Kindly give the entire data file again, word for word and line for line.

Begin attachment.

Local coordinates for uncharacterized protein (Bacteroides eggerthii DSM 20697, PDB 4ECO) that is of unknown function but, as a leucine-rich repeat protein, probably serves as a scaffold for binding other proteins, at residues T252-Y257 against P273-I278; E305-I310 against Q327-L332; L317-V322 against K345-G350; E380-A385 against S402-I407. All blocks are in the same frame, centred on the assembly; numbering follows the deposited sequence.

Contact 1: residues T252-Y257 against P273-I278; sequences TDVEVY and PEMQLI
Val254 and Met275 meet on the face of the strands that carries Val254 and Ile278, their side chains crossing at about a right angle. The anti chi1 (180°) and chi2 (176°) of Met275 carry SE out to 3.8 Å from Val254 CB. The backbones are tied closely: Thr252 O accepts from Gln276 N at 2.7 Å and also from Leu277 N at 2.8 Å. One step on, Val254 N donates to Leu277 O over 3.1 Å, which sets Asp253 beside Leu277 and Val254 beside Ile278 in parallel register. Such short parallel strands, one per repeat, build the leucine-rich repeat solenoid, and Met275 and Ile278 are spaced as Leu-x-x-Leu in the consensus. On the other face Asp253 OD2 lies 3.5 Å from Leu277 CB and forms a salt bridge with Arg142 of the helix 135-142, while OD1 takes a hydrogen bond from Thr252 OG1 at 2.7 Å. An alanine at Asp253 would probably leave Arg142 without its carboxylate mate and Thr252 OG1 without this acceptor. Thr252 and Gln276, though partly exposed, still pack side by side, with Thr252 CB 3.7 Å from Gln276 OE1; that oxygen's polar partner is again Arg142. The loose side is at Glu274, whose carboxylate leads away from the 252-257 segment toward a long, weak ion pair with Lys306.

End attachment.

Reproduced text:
Local coordinates for uncharacterized protein (Bacteroides eggerthii DSM 20697, PDB 4ECO) that is of unknown function but, as a leucine-rich repeat protein, probably serves as a scaffold for binding other proteins, at residues T252-Y257 against P273-I278; E305-I310 against Q327-L332; L317-V322 against K345-G350; E380-A385 against S402-I407. All blocks are in the same frame, centred on the assembly; numbering follows the deposited sequence.

Contact 1: residues T252-Y257 against P273-I278; sequences TDVEVY and PEMQLI
Val254 and Met275 meet on the face of the strands that carries Val254 and Ile278, their side chains crossing at about a right angle. The anti chi1 (180°) and chi2 (176°) of Met275 carry SE out to 3.8 Å from Val254 CB. The backbones are tied closely: Thr252 O accepts from Gln276 N at 2.7 Å and also from Leu277 N at 2.8 Å. One step on, Val254 N donates to Leu277 O over 3.1 Å, which sets Asp253 beside Leu277 and Val254 beside Ile278 in parallel register. Such short parallel strands, one per repeat, build the leucine-rich repeat solenoid, and Met275 and Ile278 are spaced as Leu-x-x-Leu in the consensus. On the other face Asp253 OD2 lies 3.5 Å from Leu277 CB and forms a salt bridge with Arg142 of the helix 135-142, while OD1 takes a hydrogen bond from Thr252 OG1 at 2.7 Å. An alanine at Asp253 would probably leave Arg142 without its carboxylate mate and Thr252 OG1 without this acceptor. Thr252 and Gln276, though partly exposed, still pack side by side, with Thr252 CB 3.7 Å from Gln276 OE1; that oxygen's polar partner is again Arg142. The loose side is at Glu274, whose carboxylate leads away from the 252-257 segment toward a long, weak ion pair with Lys306.